I am usually very careful with my commas and prepositions, but in some correspondence with someone, when I referred to the Bishop in (Taranaki or Waikato), I was quickly corrected that it is “ofnotin“. [NB. even our official media switches between “of” and “in”].

Now Anglican Taonga gets the counting wrong. There have been six Bishops of Waikato, and one Bishop in (and more recently “of”) Taranaki – making a total so far of seven bishops for the Anglican Diocese of Waikato and Taranaki. Helen-Ann Hartley will not become the seventh but the eighth bishop for the diocese. [Or, alternatively, only the third bishop of the Diocese so named and constituted by area. And, really, it is too complicated for me to do the calculation of the number of bishops who have had oversight over South Taranaki which was part of the Wellington Diocese… Not forgetting when Auckland bishops had oversight… And then there was Selwyn…]

Previously, the Bishop of Waikato was also one of our three archbishops (yes, not only do we have two equal bishops in one diocese, we also have three equal archbishops sharing one primacy). Now the Bishop of Taranaki is the new archbishop. [Might that weighting change to at least the occasional slip of Anglican Diocese of Taranaki and Waikato? 😉 ]

If you want to read more, here are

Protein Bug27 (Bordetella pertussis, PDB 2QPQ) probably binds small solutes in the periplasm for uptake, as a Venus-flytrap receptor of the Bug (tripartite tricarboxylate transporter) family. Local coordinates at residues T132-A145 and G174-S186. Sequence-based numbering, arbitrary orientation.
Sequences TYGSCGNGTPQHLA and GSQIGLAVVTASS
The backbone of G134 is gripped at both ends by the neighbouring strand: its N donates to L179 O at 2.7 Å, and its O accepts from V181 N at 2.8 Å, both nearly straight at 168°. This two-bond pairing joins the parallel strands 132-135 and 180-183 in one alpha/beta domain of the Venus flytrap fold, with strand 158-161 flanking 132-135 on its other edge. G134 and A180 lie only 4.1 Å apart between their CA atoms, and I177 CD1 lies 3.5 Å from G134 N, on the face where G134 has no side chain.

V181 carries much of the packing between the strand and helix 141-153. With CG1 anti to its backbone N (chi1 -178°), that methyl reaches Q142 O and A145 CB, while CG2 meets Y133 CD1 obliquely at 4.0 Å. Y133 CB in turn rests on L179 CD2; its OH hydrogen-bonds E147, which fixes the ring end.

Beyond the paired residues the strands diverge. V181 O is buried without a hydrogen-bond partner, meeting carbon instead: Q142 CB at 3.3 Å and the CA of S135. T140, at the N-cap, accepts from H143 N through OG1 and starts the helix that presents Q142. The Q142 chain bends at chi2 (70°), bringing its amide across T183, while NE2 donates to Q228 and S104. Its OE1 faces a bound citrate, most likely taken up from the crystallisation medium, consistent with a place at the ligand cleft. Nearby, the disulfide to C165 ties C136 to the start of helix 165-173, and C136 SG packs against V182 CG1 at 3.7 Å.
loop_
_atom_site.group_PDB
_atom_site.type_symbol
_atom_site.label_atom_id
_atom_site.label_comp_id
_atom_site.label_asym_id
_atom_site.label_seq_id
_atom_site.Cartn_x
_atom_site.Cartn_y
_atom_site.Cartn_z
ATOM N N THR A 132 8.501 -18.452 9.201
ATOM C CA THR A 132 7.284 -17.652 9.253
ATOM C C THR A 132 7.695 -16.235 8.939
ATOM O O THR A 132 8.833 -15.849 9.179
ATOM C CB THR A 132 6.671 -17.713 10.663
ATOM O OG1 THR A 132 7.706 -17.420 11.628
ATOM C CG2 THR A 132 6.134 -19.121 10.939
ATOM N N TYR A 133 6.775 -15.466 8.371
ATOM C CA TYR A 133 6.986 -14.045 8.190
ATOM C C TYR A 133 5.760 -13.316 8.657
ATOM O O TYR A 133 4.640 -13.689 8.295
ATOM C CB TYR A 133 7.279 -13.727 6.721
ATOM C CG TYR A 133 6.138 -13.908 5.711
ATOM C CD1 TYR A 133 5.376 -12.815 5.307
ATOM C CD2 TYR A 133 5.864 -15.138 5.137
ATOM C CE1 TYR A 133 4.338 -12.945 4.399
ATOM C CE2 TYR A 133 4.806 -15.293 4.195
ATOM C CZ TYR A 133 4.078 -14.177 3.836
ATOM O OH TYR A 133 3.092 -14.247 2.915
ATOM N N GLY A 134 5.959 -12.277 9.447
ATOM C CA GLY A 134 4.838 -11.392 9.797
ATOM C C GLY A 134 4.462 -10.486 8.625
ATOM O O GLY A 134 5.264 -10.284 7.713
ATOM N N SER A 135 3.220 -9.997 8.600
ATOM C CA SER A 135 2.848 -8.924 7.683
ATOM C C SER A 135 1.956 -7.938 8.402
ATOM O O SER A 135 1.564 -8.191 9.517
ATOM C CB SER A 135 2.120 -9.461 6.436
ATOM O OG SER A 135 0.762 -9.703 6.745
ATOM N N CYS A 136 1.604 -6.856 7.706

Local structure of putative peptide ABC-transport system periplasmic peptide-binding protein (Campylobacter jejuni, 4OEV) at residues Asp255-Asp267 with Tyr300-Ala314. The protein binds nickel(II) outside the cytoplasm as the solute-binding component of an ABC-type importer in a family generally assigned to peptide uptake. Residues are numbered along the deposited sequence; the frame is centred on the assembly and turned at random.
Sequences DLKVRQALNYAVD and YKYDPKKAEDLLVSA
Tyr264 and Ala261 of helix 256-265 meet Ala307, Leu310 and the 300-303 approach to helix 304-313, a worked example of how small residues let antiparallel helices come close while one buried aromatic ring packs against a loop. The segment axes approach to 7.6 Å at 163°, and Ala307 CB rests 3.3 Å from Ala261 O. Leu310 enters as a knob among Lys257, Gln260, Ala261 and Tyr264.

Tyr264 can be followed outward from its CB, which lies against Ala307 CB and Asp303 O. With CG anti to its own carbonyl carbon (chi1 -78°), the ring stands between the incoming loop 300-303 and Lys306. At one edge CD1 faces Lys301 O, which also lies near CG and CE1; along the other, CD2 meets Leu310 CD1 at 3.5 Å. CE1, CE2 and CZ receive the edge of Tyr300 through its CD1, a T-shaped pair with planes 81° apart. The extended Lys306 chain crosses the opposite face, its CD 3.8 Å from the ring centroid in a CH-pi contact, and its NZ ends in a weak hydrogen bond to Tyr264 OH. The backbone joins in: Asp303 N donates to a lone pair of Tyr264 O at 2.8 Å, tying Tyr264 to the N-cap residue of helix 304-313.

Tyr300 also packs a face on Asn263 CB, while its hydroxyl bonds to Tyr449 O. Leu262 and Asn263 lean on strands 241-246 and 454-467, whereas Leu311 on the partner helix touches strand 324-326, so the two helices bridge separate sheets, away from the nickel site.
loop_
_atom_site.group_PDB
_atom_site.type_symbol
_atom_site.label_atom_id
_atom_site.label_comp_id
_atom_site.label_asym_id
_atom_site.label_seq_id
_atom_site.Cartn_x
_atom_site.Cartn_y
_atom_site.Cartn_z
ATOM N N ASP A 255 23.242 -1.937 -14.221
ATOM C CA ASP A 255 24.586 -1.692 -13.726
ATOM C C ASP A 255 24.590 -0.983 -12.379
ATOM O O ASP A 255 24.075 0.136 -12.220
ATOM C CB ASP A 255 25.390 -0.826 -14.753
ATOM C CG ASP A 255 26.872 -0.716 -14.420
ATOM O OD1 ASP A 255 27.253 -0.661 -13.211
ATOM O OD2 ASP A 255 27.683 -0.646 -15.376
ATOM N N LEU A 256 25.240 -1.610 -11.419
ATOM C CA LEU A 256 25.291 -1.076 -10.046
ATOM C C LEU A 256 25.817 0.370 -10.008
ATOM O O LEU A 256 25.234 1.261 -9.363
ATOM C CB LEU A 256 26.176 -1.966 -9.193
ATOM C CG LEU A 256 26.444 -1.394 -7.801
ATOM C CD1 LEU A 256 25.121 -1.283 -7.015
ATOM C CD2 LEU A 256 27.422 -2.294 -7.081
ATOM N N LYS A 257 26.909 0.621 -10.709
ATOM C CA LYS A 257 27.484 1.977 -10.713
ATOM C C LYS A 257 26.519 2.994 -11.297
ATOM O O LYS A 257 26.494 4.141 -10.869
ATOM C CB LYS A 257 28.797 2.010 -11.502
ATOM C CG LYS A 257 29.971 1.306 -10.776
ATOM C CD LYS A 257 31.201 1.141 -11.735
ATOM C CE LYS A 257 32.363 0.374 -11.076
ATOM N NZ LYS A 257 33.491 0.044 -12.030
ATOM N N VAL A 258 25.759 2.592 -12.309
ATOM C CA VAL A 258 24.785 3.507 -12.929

A paper on shared episcopacy by Bishops David Moxon and Philip Richardson
A paper on shared episcopacy (supporting documents)
The shared diocesan episcopacy statute

Helen-Ann Hartley and Philip Richardson will be equal bishops.
Helen-Ann Hartley and Philip Richardson will be equal bishops.

Photos by Stephen Barker

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7 thoughts on “New Bishop of Waikato”

  1. And yet as long as one of them is an Archbishop, with I suspect a grander honorific, will the outside world still view them as co-equal? Are not ordinaries in the Church of Or referred to as the Rt Revd? And archbishops as the Most Revd? As the convention is in most of the Anglican Communion.

    Can you share a bit of the story about how two bishops in the one diocese came about?

    Because you are a three Tikanga (culture) church, are there not also overlapping jurisdictions of the prelates of the various tikanga’s diocesan units?

    1. Pardon me, I found the answer to my question of the rise of two co-equal bishops in one diocese in the first paper to which you linked.

  2. The locatory preposition ‘in’ has been used before of a bishop in Anglican circles. I well remember (when working in Fiji) the episcopate of the Bishop ‘In’ Polynesia, the Rt. Revd. John Charles Vockler, of whom this particular connection with his diocese was used.